from 12:30 pm to 13:15 pm
The ultimate business success of Big Data in business will depend on our ability to successfully bring about the realignment and placement of Big Data into a more generalized architectural framework, one that coalesces strategic, technical and management elements of data warehousing (DW 3.0), business intelligence, textual analysis and statistical analysis into a coherent, synergistic and usable whole.
In simple terms the classes of data in focus can be defined as follows:
Enterprise Operational Data – This is data that is used in applications that support the day to day running of an organisational operations.
Enterprise Process Data – This is measurement and management data collected to show how the operational systems are performing.
Enterprise Information Data – This is primarily data which is collected from internal and external data sources, the most significant source being typically Enterprise Operational Data.
These classes of data are integrated, orchestrated and channeled in a data architecture that includes the three key data integration elements of data sourcing, structuring and data-based statistical analysis:
Data Sources – This element covers all the current sources, varieties and volumes of data available which may be used to support processes of 'challenge identification', 'option definition', decision making, including statistical analysis and scenario generation.
Core Data Warehousing – This is a suggested evolution path of the DW 2.0 model. It extends the Inmon paradigm to not only include unstructured and complex data but also the information and outcomes derived from statistical analysis performed outside of the Core Data Warehousing landscape.
Core Statistics – This element covers the core body of statistical competence, especially but not only with regards to evolving data volumes, data velocity and speed, data quality and data variety.
In terms of data and its integration and correlation, this paper will focus on Complex data; Event data; and, Infrastructure data:
Complex Data – This is unstructured or highly complexly structured data contained in documents and other complex data artefacts, such as multimedia and ECM documents.
Event Data – This is an aspect of Enterprise Process Data, and typically at a fine-grained level of abstraction. Here are the business process logs, the internet web activity logs and other similar sources of event data. The volumes generated by these sources will tend to be higher than other volumes of data, and are those that are currently associated with the Big Data term, covering as it does that masses of information generated by tracking even the most minor piece of 'behavioural data' from, for example, someone visiting a web site.
Infrastructure Data – This aspect includes data which could well be described as signal data. Continuous and high velocity streams of potentially volatile data that might be processed through complex event correlation and near-real-time analysis components.
The talk will conclude with a repass of business, technical and architectural imperatives:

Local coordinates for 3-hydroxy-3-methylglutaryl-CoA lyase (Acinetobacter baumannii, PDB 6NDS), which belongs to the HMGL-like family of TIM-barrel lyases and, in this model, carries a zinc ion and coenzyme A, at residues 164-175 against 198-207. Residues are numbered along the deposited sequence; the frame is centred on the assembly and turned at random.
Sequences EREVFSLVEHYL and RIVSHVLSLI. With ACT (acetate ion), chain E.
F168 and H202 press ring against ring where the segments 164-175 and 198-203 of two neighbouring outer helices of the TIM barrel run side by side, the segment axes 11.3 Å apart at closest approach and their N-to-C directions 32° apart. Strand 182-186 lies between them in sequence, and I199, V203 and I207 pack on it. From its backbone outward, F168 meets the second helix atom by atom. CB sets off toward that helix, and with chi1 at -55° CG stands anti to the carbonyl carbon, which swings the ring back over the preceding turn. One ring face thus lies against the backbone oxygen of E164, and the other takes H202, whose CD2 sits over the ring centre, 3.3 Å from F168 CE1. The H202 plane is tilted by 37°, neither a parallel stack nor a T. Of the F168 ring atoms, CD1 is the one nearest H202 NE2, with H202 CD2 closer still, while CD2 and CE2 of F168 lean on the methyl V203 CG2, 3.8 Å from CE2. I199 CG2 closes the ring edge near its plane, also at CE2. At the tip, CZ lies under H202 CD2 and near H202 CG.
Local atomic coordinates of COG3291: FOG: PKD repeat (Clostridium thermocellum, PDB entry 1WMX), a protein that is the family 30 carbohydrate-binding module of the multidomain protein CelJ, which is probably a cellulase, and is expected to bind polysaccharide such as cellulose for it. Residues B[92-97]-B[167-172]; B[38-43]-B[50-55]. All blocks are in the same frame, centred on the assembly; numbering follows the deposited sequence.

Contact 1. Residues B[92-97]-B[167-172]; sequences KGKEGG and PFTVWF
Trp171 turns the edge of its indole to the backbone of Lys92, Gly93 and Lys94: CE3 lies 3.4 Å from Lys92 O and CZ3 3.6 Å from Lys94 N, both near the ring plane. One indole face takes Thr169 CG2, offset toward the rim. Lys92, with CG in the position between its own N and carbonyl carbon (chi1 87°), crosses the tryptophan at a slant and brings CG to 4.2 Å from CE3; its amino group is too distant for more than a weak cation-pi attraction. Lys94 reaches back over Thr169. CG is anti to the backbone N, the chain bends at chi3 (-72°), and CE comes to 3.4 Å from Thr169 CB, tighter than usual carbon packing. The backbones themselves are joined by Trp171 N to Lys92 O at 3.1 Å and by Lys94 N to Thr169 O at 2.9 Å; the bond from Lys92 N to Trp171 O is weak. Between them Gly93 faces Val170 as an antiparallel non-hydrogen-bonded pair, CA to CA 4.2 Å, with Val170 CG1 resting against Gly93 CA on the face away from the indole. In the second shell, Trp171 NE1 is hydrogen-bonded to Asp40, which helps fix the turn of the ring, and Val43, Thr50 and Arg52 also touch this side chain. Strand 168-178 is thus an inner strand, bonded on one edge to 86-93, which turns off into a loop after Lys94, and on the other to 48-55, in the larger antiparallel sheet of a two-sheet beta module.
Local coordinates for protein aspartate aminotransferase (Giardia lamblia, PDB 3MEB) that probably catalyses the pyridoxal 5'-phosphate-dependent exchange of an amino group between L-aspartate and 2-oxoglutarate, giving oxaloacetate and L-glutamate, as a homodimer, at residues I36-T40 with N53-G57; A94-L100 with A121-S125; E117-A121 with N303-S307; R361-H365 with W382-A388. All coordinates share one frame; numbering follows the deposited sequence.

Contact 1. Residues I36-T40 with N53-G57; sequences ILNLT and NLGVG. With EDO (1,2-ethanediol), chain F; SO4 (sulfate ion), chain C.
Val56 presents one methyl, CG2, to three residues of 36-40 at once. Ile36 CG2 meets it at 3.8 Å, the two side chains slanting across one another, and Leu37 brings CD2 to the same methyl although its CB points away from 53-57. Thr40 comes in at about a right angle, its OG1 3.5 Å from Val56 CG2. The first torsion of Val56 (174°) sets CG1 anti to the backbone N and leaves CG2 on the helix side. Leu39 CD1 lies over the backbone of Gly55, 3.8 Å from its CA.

Without a business imperative there is no business reason to do it: What does this mean? Well, it means that for every significant action or initiative, even a highly speculative initiative, there must be a tangible and credible business imperative to support that initiative. The difference is as clear as that found between the Sage of Omaha and Santa Claus.
All architectural decisions are based on a full and deep understanding of what needs to be achieved and of all of the available options: For example, rejecting the use of a high performance database management product must be made for sound reasons, even if that sound reason is cost. It should not be based on technical opinions such as "I don't like the vendor, much". If a flavour of Hadoop makes absolute sense then use it, if Exasol or Oracle or Teradata make sense, then use them. You have to be technology agnostic, but not a dogmatic technology fundamentalist.
That statistics and non-traditional data sources are fully integrated into the future Data Warehousing landscape architectures: Building even more corporate silos, whether through action or omission, will lead to greater inefficiencies, greater misunderstanding and greater risk.
The architecture must be coherent, coherent, usable and cost-effective: If not, what's the point, right?
That no technology, technique or method is discounted: We need to be able to cost-effectively incorporate any relevant, existing and emerging technology into the architectural landscape.
Reduce early and reduce often: Massive volumes of data, especially at high speed, are problematic. Reducing those volumes, even if we can't theoretically reduce the speed is absolutely essential. I will elaborate on this point and the following separately.
That only the data that is required is sourced. That only the data that is required is forwarded: Again, this harks back on the need for clear business imperatives tied to the good sense of only shipping data that needs to be shipped.